When the Middle is Shut Out

I’ve had no takers yet on the question about the absence of moderate voices in the public media in the Schiavo case.

Here’s what concerns me about the issue. When the quiet, moderate voices of the middle are shut out by the more extreme, theatrical voices of the poles, the national dialogue becomes distorted. That’s what’s happening, in my opinion, in the Schiavo matter.

Those at the extremes have framed the issues surrounding Ms. Schiavo and have set the terms of the debate. The advocates for extreme positions come at us as if there is no middle ground, only absolutes.

When words such as “starvation” and “murder” are used to describe this complex situation our ability to discuss it in a caring and constructive conversation is diminished. End-of-life decisions require considerably more nuanced discussion than these words capture.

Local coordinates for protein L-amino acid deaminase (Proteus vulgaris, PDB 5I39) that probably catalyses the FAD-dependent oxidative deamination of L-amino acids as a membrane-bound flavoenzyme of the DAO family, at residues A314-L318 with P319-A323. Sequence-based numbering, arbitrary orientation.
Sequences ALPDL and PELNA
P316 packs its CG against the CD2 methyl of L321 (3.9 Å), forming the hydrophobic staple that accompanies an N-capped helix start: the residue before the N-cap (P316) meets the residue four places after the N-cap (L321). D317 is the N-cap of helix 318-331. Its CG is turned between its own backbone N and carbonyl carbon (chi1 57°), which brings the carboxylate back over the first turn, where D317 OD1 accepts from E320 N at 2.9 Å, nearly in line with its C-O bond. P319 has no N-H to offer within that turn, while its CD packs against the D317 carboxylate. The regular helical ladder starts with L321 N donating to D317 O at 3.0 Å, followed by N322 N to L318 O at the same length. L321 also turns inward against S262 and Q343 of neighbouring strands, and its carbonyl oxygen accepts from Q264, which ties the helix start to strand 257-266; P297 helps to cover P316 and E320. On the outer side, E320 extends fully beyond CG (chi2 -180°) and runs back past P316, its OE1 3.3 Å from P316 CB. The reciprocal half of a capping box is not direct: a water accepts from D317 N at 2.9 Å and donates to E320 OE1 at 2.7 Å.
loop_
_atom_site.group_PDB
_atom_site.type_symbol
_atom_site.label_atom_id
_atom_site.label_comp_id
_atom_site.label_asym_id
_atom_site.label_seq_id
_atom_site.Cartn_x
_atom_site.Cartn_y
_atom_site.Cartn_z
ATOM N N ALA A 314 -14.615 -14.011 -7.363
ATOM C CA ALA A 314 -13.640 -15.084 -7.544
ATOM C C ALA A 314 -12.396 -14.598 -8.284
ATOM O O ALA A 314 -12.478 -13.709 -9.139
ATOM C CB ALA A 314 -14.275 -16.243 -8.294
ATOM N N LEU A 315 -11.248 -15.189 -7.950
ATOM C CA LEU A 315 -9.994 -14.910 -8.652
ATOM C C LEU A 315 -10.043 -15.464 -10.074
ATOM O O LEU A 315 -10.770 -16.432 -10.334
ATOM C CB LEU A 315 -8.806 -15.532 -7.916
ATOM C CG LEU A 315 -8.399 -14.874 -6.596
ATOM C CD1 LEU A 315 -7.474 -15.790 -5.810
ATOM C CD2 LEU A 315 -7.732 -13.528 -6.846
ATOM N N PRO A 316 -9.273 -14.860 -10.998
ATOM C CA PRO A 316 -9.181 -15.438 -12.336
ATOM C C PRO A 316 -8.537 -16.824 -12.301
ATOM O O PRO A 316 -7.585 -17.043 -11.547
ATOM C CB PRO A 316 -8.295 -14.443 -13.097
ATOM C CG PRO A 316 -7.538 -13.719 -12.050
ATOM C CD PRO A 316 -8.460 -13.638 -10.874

We really need to have this discussion because the ability of the medical profession to intervene in processes that in the past would have resulted in death, is expanding. In many instances this is wonderful, life-preserving intervention.

But, in others, it is not. And the struggle we face is how to determine, in each unique situation, what is best for the individual whose life is at stake.

I yearn for this discussion to be conducted on the talk shows, in sound bites and on the pages of the newspapers. The voices of those who have not been heard are those in middle who struggle between the absolutes and are searching for a way through this complicated dilemma. They know it’s not as clear and easy to talk about complex ethical behavior in absolute language.

But as I write this, I don’t think those voices are being heard. As we move forward, I hope the quiet, moderate folks in the middle find their voices and contribute to the discussion.

And, by the way, I’m still looking for comments.

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